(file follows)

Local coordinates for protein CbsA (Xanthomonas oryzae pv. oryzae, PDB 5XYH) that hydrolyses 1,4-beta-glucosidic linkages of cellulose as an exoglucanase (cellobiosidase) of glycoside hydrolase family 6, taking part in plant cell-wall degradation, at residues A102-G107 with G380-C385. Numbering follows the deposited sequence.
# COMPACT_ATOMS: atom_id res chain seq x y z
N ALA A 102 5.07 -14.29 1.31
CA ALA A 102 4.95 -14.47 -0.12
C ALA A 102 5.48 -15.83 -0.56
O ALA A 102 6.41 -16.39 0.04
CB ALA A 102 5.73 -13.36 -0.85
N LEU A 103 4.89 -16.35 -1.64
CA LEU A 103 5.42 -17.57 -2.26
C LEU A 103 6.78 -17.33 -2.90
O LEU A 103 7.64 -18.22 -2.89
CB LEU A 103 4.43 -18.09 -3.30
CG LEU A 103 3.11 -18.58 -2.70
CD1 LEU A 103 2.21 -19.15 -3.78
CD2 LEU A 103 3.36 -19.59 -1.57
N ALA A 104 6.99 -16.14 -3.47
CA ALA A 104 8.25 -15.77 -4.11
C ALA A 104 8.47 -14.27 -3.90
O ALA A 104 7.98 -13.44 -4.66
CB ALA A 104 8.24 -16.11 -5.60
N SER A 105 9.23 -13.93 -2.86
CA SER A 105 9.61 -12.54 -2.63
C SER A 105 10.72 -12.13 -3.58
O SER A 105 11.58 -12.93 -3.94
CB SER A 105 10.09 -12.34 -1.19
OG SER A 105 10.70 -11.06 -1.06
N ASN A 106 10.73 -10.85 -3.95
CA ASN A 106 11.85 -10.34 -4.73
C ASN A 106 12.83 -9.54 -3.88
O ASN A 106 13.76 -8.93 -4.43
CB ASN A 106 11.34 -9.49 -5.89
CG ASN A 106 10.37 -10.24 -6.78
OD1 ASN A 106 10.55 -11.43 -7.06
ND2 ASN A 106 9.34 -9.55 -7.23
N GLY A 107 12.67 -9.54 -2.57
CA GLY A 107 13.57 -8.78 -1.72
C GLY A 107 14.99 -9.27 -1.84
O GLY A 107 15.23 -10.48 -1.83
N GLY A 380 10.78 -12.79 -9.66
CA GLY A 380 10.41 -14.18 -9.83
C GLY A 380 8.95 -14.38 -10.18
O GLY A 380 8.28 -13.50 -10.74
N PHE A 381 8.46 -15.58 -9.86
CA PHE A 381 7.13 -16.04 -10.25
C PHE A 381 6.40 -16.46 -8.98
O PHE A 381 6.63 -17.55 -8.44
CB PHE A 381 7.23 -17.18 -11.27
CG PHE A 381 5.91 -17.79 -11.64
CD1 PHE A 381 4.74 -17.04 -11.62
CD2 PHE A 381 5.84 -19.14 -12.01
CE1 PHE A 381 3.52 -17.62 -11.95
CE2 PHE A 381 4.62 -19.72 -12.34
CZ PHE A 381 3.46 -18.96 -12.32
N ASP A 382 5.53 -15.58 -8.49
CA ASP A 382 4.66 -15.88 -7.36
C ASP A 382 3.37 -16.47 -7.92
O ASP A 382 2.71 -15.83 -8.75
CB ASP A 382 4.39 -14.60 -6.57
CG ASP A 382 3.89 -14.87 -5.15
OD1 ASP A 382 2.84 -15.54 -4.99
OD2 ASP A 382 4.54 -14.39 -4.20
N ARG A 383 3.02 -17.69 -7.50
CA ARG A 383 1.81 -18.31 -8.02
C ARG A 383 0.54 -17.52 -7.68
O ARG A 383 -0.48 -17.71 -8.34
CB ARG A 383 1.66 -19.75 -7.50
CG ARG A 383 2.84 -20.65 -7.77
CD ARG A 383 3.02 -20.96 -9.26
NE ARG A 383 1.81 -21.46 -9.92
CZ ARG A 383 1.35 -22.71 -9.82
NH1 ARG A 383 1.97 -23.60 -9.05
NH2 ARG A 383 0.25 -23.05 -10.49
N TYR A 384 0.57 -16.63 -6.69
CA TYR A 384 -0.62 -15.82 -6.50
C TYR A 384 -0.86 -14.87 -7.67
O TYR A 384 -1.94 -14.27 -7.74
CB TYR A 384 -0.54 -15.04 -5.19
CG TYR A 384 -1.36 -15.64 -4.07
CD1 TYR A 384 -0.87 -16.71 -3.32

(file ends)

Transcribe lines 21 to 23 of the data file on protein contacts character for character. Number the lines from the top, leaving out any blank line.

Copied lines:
N SER A 105 9.23 -13.93 -2.86
CA SER A 105 9.61 -12.54 -2.63
C SER A 105 10.72 -12.13 -3.58